Back when “organic” and “all-natural” first became a trend for companies and consumers, it usually also was a sign of a high price tag. Now, with the demand for cutting chemicals and living greener lives that are better for both us and the environment, organic products are more competitively priced than ever before.
When you talk about organic products, usually food is what comes to mind. However, there are plenty of other everyday household items that you can swap out for alternatives that are healthier for your family and the environment. Check out some easy swaps below – chances are, you’ll love making the switch.
We’ll start with the obvious and look at what’s in your shopping basket. It can add a lot to your grocery budget to buy organic, and it’s not always a choice for everyone to buy all organic. However, there are certain grocery items you should try to buy organic when you can. Generally speaking, foods you should consider buying organic include those with an edible peel, such as apples, tomatoes, and berries. These foods consistently test higher for pesticides. Unfortunately, this isn’t always the rule – other produce on the “dirty dozen” list of high pesticide levels include peaches, potatoes, and celery.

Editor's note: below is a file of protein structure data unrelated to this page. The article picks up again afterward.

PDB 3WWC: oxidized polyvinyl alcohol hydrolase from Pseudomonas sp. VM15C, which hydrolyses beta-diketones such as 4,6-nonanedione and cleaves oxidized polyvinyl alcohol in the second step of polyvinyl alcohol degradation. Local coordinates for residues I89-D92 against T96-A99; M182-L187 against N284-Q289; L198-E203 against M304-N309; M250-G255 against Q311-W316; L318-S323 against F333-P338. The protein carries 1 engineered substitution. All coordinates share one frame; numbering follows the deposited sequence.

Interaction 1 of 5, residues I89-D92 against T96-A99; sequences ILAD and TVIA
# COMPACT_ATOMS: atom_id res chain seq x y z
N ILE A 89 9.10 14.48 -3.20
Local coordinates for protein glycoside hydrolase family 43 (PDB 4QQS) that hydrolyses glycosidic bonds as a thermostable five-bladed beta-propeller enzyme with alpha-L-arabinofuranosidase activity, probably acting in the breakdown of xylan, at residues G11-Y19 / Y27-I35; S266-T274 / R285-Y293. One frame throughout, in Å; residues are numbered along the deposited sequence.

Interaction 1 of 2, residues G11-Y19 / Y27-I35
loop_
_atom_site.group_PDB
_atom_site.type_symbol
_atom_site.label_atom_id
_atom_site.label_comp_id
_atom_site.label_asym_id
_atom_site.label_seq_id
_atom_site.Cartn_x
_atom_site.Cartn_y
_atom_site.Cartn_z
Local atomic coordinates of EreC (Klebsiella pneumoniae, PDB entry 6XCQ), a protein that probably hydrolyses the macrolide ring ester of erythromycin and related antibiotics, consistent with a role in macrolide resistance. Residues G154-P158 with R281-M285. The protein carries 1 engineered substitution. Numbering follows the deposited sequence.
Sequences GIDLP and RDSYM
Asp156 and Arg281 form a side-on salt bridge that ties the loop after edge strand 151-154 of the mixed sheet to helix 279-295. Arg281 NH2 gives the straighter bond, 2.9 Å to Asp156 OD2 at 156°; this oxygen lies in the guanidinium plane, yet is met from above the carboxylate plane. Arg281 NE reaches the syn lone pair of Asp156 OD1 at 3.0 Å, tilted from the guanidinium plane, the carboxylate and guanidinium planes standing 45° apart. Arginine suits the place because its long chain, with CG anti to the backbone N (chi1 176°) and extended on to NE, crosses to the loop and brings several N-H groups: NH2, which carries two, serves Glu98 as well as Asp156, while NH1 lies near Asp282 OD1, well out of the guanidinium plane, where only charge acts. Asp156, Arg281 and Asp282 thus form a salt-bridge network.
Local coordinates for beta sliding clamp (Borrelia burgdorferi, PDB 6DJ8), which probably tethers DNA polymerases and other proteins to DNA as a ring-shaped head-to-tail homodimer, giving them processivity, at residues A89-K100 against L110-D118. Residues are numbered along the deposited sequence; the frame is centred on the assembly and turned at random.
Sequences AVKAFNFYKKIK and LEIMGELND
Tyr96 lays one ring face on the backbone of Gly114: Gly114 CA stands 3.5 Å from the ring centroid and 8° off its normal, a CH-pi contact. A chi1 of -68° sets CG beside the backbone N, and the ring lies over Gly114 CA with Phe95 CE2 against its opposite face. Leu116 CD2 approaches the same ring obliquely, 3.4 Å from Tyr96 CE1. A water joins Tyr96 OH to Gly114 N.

Whether or not buying organic produce is an option for you, be sure to thoroughly wash your produce. Run produce under cool running water, gently rubbing the skin. For firmer skins, such as on melons and potatoes, lightly scrub with a firm brush. If you’re prepping produce with lots of nooks and crannies like celery or broccoli, soak in a bowl of cold water for 1-2 minutes. Finally, for more delicate produce like raspberries and mushrooms, mist with water and gently dry with a paper towel. Remember, even if you’re going to peel your produce, you should wash it first – as you peel, you’ll transfer whatever is on the outside to the inside.